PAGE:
So, what happens to soybean plants that are stressed during the summer?
The 2017 season has been stressful and July looks to be warmer and drier than normal. First it was wet and cold early this spring, which prevented planting or stressed emerging soybean seedlings. When they finally got planted it turned dry and hot.
Soybean development is behind and plants are smaller than they normally would be by now. However, they are tolerating the conditions quite well according the weekly USDA National Agricultural Statistics Service (NASS) crop condition report. Nearly 60 percent of the soybeans were rated as being in good condition and 20 percent in fair condition as of July 9.
Source: USDA NASS crop report.
We can appreciate that soybeans are fairly drought tolerant, mainly because of their ability to compensate with their yield components. The soybean plant produces a lot of flowers and potential pods over a six-week period, but only keeps as many of them as it can support. An intermittent stress, say at R1, can reduce flower set in late June. Since soybeans continue to flower through July, flowers lost early will be replaced by those that come later. The same applies to pods and, finally, seed weight. With fewer pods and seeds, seeds will be bigger.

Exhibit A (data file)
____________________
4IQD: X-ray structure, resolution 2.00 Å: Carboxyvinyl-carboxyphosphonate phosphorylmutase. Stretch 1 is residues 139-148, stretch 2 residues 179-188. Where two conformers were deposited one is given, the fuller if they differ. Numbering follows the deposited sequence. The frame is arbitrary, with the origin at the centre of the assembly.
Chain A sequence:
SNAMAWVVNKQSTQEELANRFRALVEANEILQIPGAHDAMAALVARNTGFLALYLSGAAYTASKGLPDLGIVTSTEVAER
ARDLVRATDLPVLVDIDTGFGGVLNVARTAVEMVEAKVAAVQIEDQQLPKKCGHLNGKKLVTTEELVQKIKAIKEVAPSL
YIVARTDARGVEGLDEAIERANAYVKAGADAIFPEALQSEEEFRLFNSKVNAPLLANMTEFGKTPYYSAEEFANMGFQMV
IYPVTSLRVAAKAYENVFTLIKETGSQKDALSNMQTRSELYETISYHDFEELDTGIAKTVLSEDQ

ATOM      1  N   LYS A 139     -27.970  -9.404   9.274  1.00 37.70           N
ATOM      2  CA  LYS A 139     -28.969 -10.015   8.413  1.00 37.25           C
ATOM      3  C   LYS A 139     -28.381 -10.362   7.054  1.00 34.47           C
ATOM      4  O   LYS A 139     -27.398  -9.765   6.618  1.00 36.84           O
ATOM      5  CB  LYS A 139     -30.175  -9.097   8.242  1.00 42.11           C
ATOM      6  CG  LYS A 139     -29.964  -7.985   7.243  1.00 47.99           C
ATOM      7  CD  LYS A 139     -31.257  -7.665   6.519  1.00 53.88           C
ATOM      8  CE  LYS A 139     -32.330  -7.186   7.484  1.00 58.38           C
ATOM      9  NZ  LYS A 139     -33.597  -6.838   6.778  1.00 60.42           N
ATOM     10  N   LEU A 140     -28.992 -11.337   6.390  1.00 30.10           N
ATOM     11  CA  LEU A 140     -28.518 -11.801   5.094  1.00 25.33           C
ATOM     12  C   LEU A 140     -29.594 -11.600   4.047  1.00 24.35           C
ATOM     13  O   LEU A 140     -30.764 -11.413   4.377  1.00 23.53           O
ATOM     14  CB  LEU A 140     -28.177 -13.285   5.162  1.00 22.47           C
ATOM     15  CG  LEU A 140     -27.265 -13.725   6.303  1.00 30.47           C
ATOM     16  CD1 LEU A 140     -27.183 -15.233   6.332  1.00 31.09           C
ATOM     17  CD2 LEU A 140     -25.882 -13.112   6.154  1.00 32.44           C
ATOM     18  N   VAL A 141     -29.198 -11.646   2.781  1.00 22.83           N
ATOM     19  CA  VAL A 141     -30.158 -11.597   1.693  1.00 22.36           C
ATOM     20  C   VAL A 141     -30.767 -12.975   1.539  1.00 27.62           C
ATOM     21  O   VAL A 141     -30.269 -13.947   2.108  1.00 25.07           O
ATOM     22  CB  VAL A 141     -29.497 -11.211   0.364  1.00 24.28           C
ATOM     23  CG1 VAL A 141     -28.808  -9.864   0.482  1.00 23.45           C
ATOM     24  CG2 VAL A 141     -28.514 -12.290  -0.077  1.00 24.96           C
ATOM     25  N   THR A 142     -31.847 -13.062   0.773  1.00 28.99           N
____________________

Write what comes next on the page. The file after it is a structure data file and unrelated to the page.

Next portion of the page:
Compensatory reproductive growth won’t occur under moderate to severe stress. However, the ability to compensate returns once a rain falls, creating an opportunity to regain some lost yield. During the severe drought in 2012, rains returned in August. Surprisingly, soybean yields came in just below average. However, we couldn’t say the same for corn yields.
Stresses also impact nitrogen fixation. Fixation can be severely limited or stopped by moderate drought, essentially shutting off the nitrogen supply to the plant. Once fixation ceases, water and time are required to reinitiate the process. Fixation may never return to before-stress levels, greatly impacting yield.
If your soybeans have been stressed during the R1 to R4 stages, but got off to a good start and built a normal node number, you will be surprised by the plant’s ability to produce pods, seeds and seed weight that easily compensate for early loss. Don’t write off the crop just yet.
Soybean agronomist Daniel Davidson, Ph.D. posts blogs on agronomy-related topics. Feel free to contact him at firstname.lastname@example.org or ring him at 402-649-5919.